Expert Discusses HER2 Selective Kinase Inhibitors in Heavily Pretreated Breast Cancer

February 8, 2021
Lee Schwartzberg, MD, FACP

Case-Based Peer Perspectives Spotlight Live, CBPP Spotlight Live January 2021: Solid Tumors, Volume 02,
Page Number: 45

During a Targeted Oncology Case-Based Peer Perspectives virtual event, Lee Schwartzberg, MD, medical oncologist, West Cancer Center and Research Institute, discussed the therapeutic options for a 39-year-old woman with HER2-positive breast cancer who was heavily pretreated.

During a Targeted Oncology Case-Based Peer Perspectives virtual event, Lee Schwartzberg, MD, medical oncologist, West Cancer Center and Research Institute, discussed the therapeutic options for a 39-year-old woman with HER2-positive breast cancer who was heavily pretreated.

Targeted OncologyTM: What are this patient’s therapeutic options at this point?

SCHWARTZBERG: We have a lot of treatment options to consider, including tucatinib [Tukysa], trastuzumab, or capecitabine. These are category 1 treatments according to the National Comprehensive Cancer Network [NCCN] breast cancer guidelines.1 Based on the DESTINY-Breast01 trial [NCT03248492] results, we also have T-DX [fam-trastuzumab deruxtecan-nxki; Enhertu] and neratinib [Nerlynx] and capecitabine.

What was the rationale for developing tucatinib?

Tucatinib is a HER2 selective kinase inhibitor that is a very specific kinase, compared with neratinib. From a biochemical perspective, tucatinib is highly selective for HER2 relative to EGFR. Neratinib strongly inhibits at the same level as tucatinib for HER2, but it also inhibits EGFR. Lapatinib [Tykerb], a previously developed kinase that we were using for the last 10 years until the emergence of these newer agents, is much less potent. It’s really about 20 times less potent than either of the other 2 [agents].

Please describe for us the HER2CLIMB study.

The HER2CLIMB study [NCT02614794] evaluated tucatinib, capecitabine, and trastuzumab.2 [It included] patients who had undergone prior treatment with trastuzumab, pertuzumab, and T-DM1. Patients were allowed to have been treated with lapatinib, but not in the last 12 months and [with] no other investigational or approved TKIs [tyrosine kinase inhibitors]. They were randomized with tucatinib given twice a day continuously, capecitabine 1000 mg/m2 twice a day on days 1 to 14 every 3 weeks, andtrastuzumab in the standard dose. This was a placebo-controlled study. PFS [progression-free survival] by BICR [blinded independent central review] was the primary end point, with multiple other end points.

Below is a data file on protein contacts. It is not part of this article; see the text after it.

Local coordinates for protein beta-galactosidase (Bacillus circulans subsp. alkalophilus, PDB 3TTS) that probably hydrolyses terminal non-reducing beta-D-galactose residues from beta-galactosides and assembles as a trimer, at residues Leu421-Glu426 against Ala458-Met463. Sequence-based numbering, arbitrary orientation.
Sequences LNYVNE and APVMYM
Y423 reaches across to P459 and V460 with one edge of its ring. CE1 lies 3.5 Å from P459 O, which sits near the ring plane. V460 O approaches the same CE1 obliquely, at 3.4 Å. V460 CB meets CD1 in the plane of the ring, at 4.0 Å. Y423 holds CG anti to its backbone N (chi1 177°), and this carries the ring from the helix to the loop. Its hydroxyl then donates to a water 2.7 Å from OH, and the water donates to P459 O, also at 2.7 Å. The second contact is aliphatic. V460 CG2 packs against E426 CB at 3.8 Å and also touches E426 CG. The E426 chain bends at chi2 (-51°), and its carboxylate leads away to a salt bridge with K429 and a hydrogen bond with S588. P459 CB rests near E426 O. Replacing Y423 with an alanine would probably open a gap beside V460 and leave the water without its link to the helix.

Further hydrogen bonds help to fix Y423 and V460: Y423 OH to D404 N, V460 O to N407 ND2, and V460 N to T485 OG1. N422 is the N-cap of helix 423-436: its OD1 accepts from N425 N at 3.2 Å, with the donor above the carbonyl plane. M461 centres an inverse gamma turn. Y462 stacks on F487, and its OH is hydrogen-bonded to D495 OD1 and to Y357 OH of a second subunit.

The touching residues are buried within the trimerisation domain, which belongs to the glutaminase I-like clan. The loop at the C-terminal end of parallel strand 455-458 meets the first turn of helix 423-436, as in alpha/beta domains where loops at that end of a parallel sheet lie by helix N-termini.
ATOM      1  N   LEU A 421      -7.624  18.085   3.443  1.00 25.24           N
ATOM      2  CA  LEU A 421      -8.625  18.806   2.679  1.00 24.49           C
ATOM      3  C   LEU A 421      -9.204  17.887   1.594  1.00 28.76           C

The demographics were well balanced between the groups. It was a 2:1 randomization, a fairly large trial for a late line HER2- positive group of 600 patients. Half the patients had brain metastases in this study.

Investigators reported a 2.2-month improvement in median PFS for the whole population [HR, 0.54; P <.00001]. The median overall survival [OS] was almost 22 months versus 17, so [there was] about a 5-month improvement in OS [HR, 0.66; P < .00480]. PFS benefit was noted in all subgroups by subgroup analysis.

There were some additional end points. The response rate was about doubled with the addition of tucatinib compared with the placebo group [41% vs 23%; P = .00008], and for the initial report of brain metastases there was also a 2.2-month improvement in PFS for patients with brain metastases, similar to that seen for the whole group [7.6 months vs 5.4 months; HR, 0.48; P < .00001].